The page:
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CLA JOURNAL 65 August Wilson and the Anti-spectacle of Blackness and Disability in Fences and Two Trains Running Stacie McCormick Although disabled characters appear across August Wilson’s dramas, the subject of disability in his work remains under-examined in the critical discourse. Even as path-making analyses have offered openings into considering this subject in Wilson’s oeuvre more broadly, there exists a limit because most of these investigations consider Wilson’s disabled characters as metaphors for various themes in the narratives or facilitators of growth for other characters.1 Few of these studies have treated the individuals themselves or how their disability informs an analysis of their roles in the dramas.2 Moreover, Wilson’s own theorizing of his disabled characters raises more questions than it answers which, too, exposes a need for further interrogation. To describe his characters, who are disabled in some form, Wilson coined the term, “spectacle characters.” This descriptor refers to characters such as Sylvester of Ma Rainey’s Black Bottom, Gabriel of Fences, Hambone of Two Trains Running, Hedley of Seven Guitars,and Stool Pigeon of King Hedley II. In a 1991 conversation with Sandra Shannon regarding Hambone and Gabriel in particular, Wilson expounds,“They are both mentally deficient. One has a war wound, which I think is most important. They [critics] make me mad when I read the reviews and they would refer to Gabriel as an idiot or some other kind of description without making reference to the fact that this man has suffered this wound fighting for a country in which his brother could not play baseball” (143). Wilson’s words indicate a 1  My work builds on the foundational scholarship of Sandra Shannon and Harry Elam, who have offered valuable insight into how we read Wilson’s disabled characters. Shannon gives greater specificity for how Wilson their roles arguing,“For Wilson, such characters become forceful metaphors; their significance to the play may be measured in terms of the multiple and profound interpretations they make possible” (Dramatic Vision 185). Additionally, Harry Elam notes the significance of Wilson’s use of disabled characters as representations of a “connection to a powerful, transgressive spirituality, to a lost African consciousness and to a legacy of black social activism” (58). Shannon’s and Elam’s assessment do a great deal to advance knowledge on how we understand these characters and August Wilson’s steadfast commitment to presenting this subject on the African American stage. However, I want o relocate critical analysis of these characters away from their functionality in relation to other characters or to them being symbolic of overarching themes and onto how they express the lived experience of being black and disabled. 2  Mitchell and Snyder identify the problem of reducing disabled characters in literature to their “metaphorical materiality.” In such instances, these analyses rarely take up disability as an experience of social or political dimensions, keeping it instead at the level of the symbolic or metaphorical (48). CLA JOURNAL 67 66 CLA JOURNAL desire to address the way disability is often stigmatized; however, in his rejection of this stigma, he reproduces problematic rhetoric about disability by framing these disabled characters as somehow “deficient.” He develops this definition across time by adding further nuance to the term. For instance, in a 1997 interview with Bonnie Lyons, Wilson elaborates that he takes his cue from Aristotle who used the term spectacle in Poetics while enumerating the elements of a tragedy. He states that these characters are “fully integrated into the other characters’ lives, but they are a spectacle for the audience” (213). That Wilson ties disability together with spectacle is notable. He acknowledges that his audiences (mostly mainstream, middle-class, Broadway audiences) would likely witness his disabled characters through a normative gaze that renders them spectacular and unusual.This,he feels, stands in distinction to their reception in the largely all-Black worlds of the dramas where disabled subjects are more enmeshed in their communities. However, it must be noted that their interactions within their respective communities are not without tensions of their own. These complexities notwithstanding, Wilson, with his depictions of disability, engages in experimentation that challenges audiences to see experiences...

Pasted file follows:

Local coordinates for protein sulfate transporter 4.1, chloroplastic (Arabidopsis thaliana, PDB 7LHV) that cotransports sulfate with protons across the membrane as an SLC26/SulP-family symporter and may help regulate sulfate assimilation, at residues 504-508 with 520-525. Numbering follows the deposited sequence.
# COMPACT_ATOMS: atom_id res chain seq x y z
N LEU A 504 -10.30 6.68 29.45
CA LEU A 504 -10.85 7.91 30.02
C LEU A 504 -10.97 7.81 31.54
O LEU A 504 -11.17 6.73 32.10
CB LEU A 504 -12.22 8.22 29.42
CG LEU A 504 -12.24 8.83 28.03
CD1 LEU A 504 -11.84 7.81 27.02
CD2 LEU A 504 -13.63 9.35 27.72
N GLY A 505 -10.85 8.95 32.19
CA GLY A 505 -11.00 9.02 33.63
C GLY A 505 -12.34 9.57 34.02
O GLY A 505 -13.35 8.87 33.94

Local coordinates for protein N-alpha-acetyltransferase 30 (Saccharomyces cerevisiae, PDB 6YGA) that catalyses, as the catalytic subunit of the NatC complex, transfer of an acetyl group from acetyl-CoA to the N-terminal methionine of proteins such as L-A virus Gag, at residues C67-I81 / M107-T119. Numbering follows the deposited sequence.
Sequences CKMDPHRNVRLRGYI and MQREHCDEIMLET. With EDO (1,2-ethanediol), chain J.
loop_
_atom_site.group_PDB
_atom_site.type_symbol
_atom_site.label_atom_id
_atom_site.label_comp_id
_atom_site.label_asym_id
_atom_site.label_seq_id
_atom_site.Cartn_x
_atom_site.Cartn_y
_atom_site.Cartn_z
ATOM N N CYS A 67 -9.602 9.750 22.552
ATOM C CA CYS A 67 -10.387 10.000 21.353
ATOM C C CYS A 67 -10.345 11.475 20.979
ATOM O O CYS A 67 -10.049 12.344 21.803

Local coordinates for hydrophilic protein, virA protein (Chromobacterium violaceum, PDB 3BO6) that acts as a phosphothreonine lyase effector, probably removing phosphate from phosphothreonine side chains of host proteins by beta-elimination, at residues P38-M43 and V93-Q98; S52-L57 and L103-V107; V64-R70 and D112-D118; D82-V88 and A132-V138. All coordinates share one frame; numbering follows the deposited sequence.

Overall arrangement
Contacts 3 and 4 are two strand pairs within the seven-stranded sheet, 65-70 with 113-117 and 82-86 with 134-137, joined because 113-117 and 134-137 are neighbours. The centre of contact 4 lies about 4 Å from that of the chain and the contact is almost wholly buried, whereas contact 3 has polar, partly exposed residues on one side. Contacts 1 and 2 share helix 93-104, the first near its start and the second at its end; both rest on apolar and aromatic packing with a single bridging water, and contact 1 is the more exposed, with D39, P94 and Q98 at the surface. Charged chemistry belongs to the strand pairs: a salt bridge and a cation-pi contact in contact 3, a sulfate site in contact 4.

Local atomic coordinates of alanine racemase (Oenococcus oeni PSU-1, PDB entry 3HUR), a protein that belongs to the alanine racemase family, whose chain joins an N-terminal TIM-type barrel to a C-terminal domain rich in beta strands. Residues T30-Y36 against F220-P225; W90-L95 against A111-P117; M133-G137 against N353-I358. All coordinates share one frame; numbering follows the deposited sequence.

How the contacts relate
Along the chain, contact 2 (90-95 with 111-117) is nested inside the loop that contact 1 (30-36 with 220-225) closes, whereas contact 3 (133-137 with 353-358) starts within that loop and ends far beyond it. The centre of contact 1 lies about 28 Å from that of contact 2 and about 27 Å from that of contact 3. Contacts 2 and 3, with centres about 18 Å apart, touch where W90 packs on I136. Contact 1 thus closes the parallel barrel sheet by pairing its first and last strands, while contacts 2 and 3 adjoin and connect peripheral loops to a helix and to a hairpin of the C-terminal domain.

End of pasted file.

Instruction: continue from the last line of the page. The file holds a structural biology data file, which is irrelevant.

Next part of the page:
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pp. 65-83
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